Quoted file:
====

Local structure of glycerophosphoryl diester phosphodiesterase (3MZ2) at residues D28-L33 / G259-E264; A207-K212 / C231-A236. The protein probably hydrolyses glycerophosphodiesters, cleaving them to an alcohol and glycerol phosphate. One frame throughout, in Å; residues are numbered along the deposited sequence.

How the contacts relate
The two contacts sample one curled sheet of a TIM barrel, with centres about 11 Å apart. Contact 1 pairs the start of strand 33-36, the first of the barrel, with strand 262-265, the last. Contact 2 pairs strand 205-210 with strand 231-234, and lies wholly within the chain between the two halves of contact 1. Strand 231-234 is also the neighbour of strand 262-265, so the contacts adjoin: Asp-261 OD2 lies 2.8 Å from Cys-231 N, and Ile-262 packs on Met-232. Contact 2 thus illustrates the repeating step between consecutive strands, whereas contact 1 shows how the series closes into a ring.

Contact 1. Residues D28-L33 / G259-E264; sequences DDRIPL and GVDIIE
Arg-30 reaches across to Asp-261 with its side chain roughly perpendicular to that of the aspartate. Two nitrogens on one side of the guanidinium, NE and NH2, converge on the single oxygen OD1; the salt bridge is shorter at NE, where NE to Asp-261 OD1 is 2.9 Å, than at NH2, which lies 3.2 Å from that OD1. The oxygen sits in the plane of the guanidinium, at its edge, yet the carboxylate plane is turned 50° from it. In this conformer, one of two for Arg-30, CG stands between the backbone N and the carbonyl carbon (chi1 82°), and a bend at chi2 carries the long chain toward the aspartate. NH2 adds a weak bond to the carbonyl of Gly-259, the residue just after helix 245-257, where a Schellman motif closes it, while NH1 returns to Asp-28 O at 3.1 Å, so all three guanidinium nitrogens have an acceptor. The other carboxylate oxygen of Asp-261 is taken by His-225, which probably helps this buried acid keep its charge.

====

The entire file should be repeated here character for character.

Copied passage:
Local structure of glycerophosphoryl diester phosphodiesterase (3MZ2) at residues D28-L33 / G259-E264; A207-K212 / C231-A236. The protein probably hydrolyses glycerophosphodiesters, cleaving them to an alcohol and glycerol phosphate. One frame throughout, in Å; residues are numbered along the deposited sequence.

How the contacts relate
The two contacts sample one curled sheet of a TIM barrel, with centres about 11 Å apart. Contact 1 pairs the start of strand 33-36, the first of the barrel, with strand 262-265, the last. Contact 2 pairs strand 205-210 with strand 231-234, and lies wholly within the chain between the two halves of contact 1. Strand 231-234 is also the neighbour of strand 262-265, so the contacts adjoin: Asp-261 OD2 lies 2.8 Å from Cys-231 N, and Ile-262 packs on Met-232. Contact 2 thus illustrates the repeating step between consecutive strands, whereas contact 1 shows how the series closes into a ring.

Contact 1. Residues D28-L33 / G259-E264; sequences DDRIPL and GVDIIE
Arg-30 reaches across to Asp-261 with its side chain roughly perpendicular to that of the aspartate. Two nitrogens on one side of the guanidinium, NE and NH2, converge on the single oxygen OD1; the salt bridge is shorter at NE, where NE to Asp-261 OD1 is 2.9 Å, than at NH2, which lies 3.2 Å from that OD1. The oxygen sits in the plane of the guanidinium, at its edge, yet the carboxylate plane is turned 50° from it. In this conformer, one of two for Arg-30, CG stands between the backbone N and the carbonyl carbon (chi1 82°), and a bend at chi2 carries the long chain toward the aspartate. NH2 adds a weak bond to the carbonyl of Gly-259, the residue just after helix 245-257, where a Schellman motif closes it, while NH1 returns to Asp-28 O at 3.1 Å, so all three guanidinium nitrogens have an acceptor. The other carboxylate oxygen of Asp-261 is taken by His-225, which probably helps this buried acid keep its charge.